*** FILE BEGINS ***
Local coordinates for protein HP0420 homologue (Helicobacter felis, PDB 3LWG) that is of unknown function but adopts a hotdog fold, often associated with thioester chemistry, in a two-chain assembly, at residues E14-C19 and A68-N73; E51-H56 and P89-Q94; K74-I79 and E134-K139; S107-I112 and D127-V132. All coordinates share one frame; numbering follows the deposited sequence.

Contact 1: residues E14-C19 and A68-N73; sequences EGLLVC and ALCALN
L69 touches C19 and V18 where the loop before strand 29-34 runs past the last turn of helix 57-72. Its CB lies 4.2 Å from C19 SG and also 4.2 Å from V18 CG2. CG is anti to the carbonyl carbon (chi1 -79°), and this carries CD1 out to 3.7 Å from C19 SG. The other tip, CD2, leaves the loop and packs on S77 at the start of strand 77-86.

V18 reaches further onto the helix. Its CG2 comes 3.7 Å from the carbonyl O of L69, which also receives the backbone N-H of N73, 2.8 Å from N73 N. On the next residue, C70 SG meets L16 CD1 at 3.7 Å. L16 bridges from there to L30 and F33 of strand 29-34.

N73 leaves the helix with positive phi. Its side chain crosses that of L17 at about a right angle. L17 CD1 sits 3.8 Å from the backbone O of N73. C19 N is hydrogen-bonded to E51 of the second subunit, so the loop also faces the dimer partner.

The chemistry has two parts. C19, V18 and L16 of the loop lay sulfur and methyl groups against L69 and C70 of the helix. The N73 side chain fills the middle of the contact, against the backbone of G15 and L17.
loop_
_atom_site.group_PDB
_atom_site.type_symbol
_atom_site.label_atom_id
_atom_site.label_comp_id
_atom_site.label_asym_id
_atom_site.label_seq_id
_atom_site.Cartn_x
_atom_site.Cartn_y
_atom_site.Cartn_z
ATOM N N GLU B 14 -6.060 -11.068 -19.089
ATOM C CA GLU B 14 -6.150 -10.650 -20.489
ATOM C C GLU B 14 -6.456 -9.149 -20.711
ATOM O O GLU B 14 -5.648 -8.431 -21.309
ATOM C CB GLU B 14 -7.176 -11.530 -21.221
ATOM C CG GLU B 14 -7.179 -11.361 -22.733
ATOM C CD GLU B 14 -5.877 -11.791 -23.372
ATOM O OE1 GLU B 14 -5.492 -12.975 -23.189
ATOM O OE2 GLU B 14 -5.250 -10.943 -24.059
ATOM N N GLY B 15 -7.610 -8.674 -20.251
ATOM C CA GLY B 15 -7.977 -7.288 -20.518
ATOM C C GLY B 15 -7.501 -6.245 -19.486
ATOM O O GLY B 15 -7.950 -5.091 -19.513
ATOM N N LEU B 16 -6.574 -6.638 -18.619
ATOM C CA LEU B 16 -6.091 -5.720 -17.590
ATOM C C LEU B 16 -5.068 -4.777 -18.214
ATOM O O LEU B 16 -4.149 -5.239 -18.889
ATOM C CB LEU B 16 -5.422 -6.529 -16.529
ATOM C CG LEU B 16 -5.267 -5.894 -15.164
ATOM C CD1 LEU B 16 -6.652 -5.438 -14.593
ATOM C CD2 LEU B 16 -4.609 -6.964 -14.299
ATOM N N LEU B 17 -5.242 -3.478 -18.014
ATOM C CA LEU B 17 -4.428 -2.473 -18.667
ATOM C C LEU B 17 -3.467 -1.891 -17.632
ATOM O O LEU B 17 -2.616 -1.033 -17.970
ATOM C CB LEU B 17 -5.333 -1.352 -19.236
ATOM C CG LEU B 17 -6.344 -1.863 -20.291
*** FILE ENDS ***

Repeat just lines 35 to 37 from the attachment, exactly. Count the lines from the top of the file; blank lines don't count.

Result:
ATOM C CG LEU B 16 -5.267 -5.894 -15.164
ATOM C CD1 LEU B 16 -6.652 -5.438 -14.593
ATOM C CD2 LEU B 16 -4.609 -6.964 -14.299